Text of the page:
5) “I’d really like a deep tissue massage. Can you do that?”

Most likely yes. With that being said, the real question isn’t weather we can do it, but if you (the client) understands what deep tissue- or any other modality- really is.

All too often clients- many of them who are new to massage in general- come in asking for a specific modality. And most massage therapists will simply assume that the client knows what they are asking for.

This is not always the case- and with deep tissue work, this can cause a miserable session for both the client (who is feeling really beat up) and the therapist (who is frustrated over the clear miscommunication).

If you are unsure on what any modality consists of, please ask! Most massage therapists are very open to “talk shop” with anyone willing to listen. And when in doubt, go into a session with a goal, or desired outcome, and a basic idea of the type of pressure you might like. And never be afraid to ask questions!

6) “You don’t have to leave, it will only take me a minute to get on the table”

Unfortunately, yes, we do have to leave. State law requires us to not be present in a room where a client is disrobing. Even if it’s of the same gender and down to just undergarments.

7) “I’m not going to be sore, am I?”

Probably not- but there are a lot of factors that play into this. Massage therapists, generally speaking, do not like leaving their clients sore. Typically it’s an indication of a therapist not paying attention to pressure or repetition.

But there are other factors that play into it as well. The level of soreness prior to the appointment, the modalities used during the session, the injury itself, the condition of the muscles, the aftercare or lack of, the activities engaged in by the client after the session, and the clients perception of soreness or pain all play into the soreness factor (as well as a multitude of other factors not listed, because even my web host has bandwidth limits).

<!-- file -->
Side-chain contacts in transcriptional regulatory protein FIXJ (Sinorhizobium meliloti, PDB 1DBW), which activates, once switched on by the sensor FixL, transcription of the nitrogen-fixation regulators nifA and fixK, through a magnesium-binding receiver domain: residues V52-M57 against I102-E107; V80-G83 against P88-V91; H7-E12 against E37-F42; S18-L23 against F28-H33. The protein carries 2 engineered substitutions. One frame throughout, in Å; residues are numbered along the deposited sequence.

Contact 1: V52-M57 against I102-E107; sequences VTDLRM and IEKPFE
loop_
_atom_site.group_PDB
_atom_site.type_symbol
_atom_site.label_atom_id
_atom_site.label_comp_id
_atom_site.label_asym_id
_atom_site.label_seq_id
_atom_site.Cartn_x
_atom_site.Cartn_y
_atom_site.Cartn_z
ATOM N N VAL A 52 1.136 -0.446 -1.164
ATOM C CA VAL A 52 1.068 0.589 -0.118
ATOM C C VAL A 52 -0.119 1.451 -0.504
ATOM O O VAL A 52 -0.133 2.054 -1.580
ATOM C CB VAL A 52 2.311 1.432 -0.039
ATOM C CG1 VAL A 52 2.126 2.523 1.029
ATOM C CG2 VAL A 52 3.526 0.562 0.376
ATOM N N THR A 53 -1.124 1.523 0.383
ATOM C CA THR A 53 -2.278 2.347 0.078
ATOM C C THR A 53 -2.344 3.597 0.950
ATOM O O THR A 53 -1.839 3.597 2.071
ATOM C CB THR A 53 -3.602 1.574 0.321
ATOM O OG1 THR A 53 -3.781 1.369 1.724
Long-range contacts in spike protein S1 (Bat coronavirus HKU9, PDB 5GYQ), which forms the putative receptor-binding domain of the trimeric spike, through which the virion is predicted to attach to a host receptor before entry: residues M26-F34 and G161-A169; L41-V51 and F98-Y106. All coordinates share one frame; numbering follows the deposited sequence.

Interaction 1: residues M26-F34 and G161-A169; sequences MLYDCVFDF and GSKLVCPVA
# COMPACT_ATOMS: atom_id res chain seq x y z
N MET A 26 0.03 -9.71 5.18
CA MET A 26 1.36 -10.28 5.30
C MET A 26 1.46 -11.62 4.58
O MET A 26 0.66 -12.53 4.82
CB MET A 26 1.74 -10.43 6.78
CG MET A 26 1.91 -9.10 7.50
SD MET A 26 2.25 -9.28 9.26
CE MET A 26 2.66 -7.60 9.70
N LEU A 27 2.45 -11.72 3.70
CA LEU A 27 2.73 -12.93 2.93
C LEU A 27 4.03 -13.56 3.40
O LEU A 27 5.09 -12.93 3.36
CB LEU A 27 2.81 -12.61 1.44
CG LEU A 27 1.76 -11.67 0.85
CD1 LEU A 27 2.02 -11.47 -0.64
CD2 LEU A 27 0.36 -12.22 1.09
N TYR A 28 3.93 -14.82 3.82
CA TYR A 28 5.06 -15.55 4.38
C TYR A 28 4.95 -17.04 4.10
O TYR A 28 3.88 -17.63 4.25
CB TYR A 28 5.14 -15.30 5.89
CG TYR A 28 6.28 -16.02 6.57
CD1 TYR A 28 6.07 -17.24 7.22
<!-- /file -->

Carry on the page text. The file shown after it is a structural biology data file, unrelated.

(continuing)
In general, if it’s a deep tissue session, the client may feel some minor soreness afterwards and it shouldn’t last for very long. Lighter touch modalities almost never have any soreness associated with it- but the more intensive the session, the greater probability of soreness. More experienced Massage Therapists know how to work in order to reduce the chances of muscle soreness after a session. If soreness persists into the next day, be sure and tell your therapist so they can adjust the techniques and pressure used during the session.

8) “How many sessions will it take to get rid of my pain?”

Chances are very good that your pain was not caused in a day. And most pain that is results from a traumatic injury of some sort. It takes time to heal, and very often it takes a multidisciplinary approach for the fastest recovery. Sometimes it helps to think of pain like a habit.